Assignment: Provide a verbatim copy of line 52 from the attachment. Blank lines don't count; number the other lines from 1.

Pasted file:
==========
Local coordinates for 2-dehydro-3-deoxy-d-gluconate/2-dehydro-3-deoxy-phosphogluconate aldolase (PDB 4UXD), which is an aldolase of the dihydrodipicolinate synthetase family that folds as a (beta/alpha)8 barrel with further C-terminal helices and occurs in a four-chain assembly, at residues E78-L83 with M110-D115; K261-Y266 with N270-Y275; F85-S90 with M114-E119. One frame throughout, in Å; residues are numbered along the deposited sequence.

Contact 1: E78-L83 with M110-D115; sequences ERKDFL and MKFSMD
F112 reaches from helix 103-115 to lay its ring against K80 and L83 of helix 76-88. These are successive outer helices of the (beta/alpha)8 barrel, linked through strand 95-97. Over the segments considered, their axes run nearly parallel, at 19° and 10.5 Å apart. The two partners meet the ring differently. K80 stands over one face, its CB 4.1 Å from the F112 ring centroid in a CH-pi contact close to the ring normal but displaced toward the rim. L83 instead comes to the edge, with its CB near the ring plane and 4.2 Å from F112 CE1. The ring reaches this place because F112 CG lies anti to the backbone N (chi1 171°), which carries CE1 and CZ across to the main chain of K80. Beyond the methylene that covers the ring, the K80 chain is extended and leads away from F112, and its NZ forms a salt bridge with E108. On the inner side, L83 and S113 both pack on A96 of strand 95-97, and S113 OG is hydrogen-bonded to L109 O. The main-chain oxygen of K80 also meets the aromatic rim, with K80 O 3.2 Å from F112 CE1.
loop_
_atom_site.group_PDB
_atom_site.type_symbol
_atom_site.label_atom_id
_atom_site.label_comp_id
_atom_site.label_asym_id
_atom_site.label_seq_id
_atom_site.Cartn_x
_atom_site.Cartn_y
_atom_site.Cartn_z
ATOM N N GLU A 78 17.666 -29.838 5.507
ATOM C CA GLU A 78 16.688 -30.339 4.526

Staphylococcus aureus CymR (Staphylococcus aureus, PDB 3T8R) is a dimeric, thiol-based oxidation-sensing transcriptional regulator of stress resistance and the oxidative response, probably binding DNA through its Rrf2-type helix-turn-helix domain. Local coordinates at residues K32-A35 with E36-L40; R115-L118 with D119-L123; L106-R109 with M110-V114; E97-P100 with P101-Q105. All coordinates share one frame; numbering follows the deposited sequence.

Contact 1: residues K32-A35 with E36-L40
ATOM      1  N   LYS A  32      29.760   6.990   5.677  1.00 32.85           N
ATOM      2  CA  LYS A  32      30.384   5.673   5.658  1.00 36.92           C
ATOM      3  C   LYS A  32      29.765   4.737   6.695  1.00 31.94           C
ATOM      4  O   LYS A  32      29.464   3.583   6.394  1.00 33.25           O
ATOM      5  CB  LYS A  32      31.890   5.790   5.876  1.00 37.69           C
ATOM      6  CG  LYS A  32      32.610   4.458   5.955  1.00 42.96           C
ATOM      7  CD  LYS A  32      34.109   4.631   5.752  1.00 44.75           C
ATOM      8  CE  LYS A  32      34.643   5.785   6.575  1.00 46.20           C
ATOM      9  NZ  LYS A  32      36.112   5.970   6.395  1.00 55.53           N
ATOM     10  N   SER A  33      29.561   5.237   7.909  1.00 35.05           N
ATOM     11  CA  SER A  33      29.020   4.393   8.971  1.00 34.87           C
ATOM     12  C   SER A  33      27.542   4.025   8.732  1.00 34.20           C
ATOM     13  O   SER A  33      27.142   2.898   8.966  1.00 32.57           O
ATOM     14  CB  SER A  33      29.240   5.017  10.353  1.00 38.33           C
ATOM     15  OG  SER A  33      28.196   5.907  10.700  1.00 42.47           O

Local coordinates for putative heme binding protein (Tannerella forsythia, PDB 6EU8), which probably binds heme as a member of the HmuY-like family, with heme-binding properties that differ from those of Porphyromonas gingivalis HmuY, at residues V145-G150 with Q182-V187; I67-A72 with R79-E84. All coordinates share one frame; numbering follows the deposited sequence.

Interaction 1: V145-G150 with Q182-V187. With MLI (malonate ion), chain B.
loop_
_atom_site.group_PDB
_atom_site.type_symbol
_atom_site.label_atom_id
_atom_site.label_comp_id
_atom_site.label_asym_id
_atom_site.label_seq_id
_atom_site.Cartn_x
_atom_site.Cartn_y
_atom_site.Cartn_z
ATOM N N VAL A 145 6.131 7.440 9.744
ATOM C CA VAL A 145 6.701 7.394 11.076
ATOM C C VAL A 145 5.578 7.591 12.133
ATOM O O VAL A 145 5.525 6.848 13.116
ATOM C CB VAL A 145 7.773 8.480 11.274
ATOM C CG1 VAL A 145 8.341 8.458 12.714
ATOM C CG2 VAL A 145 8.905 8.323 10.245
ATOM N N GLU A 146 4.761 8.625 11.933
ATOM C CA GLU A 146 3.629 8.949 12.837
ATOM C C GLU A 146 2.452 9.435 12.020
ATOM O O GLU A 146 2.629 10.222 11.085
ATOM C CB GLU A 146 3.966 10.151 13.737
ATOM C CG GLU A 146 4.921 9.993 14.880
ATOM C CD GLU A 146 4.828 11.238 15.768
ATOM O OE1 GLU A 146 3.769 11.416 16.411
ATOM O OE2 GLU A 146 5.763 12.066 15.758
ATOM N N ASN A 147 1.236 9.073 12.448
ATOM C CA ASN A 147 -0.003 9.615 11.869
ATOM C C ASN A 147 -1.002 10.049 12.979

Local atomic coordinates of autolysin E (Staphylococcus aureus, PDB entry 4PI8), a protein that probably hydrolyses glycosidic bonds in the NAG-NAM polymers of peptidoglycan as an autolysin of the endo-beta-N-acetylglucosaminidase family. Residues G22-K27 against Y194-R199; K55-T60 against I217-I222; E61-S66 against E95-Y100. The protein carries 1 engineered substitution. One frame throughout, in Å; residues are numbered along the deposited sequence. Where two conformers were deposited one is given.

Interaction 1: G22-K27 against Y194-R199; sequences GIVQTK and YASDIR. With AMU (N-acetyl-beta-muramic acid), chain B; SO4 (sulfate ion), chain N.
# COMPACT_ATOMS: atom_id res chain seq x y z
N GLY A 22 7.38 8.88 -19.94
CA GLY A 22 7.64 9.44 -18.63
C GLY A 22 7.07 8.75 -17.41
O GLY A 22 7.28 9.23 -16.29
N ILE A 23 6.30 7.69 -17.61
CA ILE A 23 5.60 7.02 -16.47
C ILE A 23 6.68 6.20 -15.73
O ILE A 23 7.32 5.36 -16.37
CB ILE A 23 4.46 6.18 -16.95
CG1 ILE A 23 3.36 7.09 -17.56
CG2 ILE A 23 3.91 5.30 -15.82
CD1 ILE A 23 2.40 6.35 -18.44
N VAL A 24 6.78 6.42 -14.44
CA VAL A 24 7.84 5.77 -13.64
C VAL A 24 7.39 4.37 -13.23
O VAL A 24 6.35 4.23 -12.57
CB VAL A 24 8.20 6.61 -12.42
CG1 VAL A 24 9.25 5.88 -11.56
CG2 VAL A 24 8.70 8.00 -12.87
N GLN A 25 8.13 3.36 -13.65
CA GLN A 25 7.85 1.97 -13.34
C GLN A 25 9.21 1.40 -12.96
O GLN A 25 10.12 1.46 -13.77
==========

ATOM N N GLU A 146 4.761 8.625 11.933